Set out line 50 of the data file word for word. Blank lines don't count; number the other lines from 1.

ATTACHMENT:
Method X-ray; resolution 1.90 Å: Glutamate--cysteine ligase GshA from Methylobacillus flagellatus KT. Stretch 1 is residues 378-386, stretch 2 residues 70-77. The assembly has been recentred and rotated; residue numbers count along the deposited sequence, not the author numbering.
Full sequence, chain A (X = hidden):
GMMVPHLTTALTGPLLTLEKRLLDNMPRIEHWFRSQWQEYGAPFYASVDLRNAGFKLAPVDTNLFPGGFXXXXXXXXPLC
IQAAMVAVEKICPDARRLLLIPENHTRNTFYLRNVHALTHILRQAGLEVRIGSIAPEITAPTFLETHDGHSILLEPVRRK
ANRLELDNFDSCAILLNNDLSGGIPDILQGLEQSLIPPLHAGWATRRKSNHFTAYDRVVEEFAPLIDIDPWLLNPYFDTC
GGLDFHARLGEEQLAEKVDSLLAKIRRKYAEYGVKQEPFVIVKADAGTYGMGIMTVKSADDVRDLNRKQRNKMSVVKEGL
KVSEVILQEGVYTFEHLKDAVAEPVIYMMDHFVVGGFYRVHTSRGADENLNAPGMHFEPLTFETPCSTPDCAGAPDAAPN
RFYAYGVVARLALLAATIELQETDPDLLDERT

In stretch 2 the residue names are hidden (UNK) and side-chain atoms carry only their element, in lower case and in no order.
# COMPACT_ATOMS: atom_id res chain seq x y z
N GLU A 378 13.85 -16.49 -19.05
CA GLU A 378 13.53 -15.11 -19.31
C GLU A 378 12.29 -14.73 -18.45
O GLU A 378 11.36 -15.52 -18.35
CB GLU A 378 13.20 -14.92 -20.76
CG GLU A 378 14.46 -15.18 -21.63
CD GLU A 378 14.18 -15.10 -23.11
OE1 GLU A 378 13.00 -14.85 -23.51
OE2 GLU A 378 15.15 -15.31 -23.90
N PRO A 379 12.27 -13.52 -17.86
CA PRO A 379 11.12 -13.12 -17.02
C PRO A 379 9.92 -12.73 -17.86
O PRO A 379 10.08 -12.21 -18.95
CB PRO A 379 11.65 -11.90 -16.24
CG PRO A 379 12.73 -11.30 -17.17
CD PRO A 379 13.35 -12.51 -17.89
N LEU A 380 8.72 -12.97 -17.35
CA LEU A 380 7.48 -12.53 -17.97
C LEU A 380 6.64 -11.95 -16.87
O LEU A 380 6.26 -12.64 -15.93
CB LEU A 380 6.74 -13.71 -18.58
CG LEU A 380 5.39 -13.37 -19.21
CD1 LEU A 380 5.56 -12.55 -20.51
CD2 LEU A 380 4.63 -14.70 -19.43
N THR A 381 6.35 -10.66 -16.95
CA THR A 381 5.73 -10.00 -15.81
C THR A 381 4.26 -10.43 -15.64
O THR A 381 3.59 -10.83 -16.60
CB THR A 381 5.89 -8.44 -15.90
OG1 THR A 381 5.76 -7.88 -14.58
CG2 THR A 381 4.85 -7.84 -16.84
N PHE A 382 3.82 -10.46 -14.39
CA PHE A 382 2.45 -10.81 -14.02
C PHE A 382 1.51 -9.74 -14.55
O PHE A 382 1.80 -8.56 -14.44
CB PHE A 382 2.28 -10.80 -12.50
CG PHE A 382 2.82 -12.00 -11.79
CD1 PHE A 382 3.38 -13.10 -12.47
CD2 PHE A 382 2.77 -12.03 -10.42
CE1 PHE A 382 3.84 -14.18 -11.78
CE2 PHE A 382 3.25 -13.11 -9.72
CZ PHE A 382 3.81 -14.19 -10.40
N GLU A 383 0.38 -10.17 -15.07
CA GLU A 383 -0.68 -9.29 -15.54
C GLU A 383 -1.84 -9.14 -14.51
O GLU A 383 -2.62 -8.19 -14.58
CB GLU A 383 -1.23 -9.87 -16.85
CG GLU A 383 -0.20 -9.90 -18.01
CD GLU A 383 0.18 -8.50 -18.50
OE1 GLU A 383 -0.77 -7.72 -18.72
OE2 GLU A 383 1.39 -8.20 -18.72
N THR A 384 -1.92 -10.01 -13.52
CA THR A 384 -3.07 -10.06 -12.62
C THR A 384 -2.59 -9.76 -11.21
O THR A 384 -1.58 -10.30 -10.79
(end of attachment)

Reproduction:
CE1 PHE A 382 3.84 -14.18 -11.78